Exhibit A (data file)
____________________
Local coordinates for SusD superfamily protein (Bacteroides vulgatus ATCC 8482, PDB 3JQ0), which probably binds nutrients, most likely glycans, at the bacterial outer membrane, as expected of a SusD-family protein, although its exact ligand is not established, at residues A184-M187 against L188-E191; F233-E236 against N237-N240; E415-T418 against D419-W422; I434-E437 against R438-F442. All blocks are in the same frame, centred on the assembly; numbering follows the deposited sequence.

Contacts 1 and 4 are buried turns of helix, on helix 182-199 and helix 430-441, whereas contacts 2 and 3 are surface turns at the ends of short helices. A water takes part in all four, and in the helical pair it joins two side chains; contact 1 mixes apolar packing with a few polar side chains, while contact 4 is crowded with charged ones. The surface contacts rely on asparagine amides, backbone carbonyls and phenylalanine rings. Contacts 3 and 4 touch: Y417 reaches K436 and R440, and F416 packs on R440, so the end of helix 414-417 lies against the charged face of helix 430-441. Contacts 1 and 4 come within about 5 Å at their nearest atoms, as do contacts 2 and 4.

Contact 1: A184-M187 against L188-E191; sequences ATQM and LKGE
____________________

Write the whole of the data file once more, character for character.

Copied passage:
Local coordinates for SusD superfamily protein (Bacteroides vulgatus ATCC 8482, PDB 3JQ0), which probably binds nutrients, most likely glycans, at the bacterial outer membrane, as expected of a SusD-family protein, although its exact ligand is not established, at residues A184-M187 against L188-E191; F233-E236 against N237-N240; E415-T418 against D419-W422; I434-E437 against R438-F442. All blocks are in the same frame, centred on the assembly; numbering follows the deposited sequence.

Contacts 1 and 4 are buried turns of helix, on helix 182-199 and helix 430-441, whereas contacts 2 and 3 are surface turns at the ends of short helices. A water takes part in all four, and in the helical pair it joins two side chains; contact 1 mixes apolar packing with a few polar side chains, while contact 4 is crowded with charged ones. The surface contacts rely on asparagine amides, backbone carbonyls and phenylalanine rings. Contacts 3 and 4 touch: Y417 reaches K436 and R440, and F416 packs on R440, so the end of helix 414-417 lies against the charged face of helix 430-441. Contacts 1 and 4 come within about 5 Å at their nearest atoms, as do contacts 2 and 4.

Contact 1: A184-M187 against L188-E191; sequences ATQM and LKGE